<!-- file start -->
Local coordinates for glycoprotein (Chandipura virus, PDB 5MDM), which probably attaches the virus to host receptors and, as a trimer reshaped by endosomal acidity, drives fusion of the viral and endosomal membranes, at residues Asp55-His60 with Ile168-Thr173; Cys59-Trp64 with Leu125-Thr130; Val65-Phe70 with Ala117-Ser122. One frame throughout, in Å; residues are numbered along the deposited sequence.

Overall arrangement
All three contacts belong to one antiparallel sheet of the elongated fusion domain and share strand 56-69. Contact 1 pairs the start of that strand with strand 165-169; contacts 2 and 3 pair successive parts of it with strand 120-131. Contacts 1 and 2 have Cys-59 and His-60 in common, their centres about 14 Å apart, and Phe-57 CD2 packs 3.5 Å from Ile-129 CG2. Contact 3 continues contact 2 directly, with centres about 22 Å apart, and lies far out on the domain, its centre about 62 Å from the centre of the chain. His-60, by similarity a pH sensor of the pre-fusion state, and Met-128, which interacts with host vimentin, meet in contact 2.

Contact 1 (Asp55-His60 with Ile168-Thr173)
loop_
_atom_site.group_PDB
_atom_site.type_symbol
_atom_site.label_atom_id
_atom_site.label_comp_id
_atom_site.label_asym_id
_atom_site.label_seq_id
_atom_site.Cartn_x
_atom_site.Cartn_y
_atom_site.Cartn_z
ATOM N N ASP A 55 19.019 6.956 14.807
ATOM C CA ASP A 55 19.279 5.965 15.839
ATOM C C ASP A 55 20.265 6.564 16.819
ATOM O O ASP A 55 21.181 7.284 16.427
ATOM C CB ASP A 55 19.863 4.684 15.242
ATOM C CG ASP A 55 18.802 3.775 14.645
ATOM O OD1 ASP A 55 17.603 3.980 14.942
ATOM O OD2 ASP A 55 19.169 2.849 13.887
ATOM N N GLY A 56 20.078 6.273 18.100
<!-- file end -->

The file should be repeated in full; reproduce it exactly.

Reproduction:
Local coordinates for glycoprotein (Chandipura virus, PDB 5MDM), which probably attaches the virus to host receptors and, as a trimer reshaped by endosomal acidity, drives fusion of the viral and endosomal membranes, at residues Asp55-His60 with Ile168-Thr173; Cys59-Trp64 with Leu125-Thr130; Val65-Phe70 with Ala117-Ser122. One frame throughout, in Å; residues are numbered along the deposited sequence.

Overall arrangement
All three contacts belong to one antiparallel sheet of the elongated fusion domain and share strand 56-69. Contact 1 pairs the start of that strand with strand 165-169; contacts 2 and 3 pair successive parts of it with strand 120-131. Contacts 1 and 2 have Cys-59 and His-60 in common, their centres about 14 Å apart, and Phe-57 CD2 packs 3.5 Å from Ile-129 CG2. Contact 3 continues contact 2 directly, with centres about 22 Å apart, and lies far out on the domain, its centre about 62 Å from the centre of the chain. His-60, by similarity a pH sensor of the pre-fusion state, and Met-128, which interacts with host vimentin, meet in contact 2.

Contact 1 (Asp55-His60 with Ile168-Thr173)
loop_
_atom_site.group_PDB
_atom_site.type_symbol
_atom_site.label_atom_id
_atom_site.label_comp_id
_atom_site.label_asym_id
_atom_site.label_seq_id
_atom_site.Cartn_x
_atom_site.Cartn_y
_atom_site.Cartn_z
ATOM N N ASP A 55 19.019 6.956 14.807
ATOM C CA ASP A 55 19.279 5.965 15.839
ATOM C C ASP A 55 20.265 6.564 16.819
ATOM O O ASP A 55 21.181 7.284 16.427
ATOM C CB ASP A 55 19.863 4.684 15.242
ATOM C CG ASP A 55 18.802 3.775 14.645
ATOM O OD1 ASP A 55 17.603 3.980 14.942
ATOM O OD2 ASP A 55 19.169 2.849 13.887
ATOM N N GLY A 56 20.078 6.273 18.100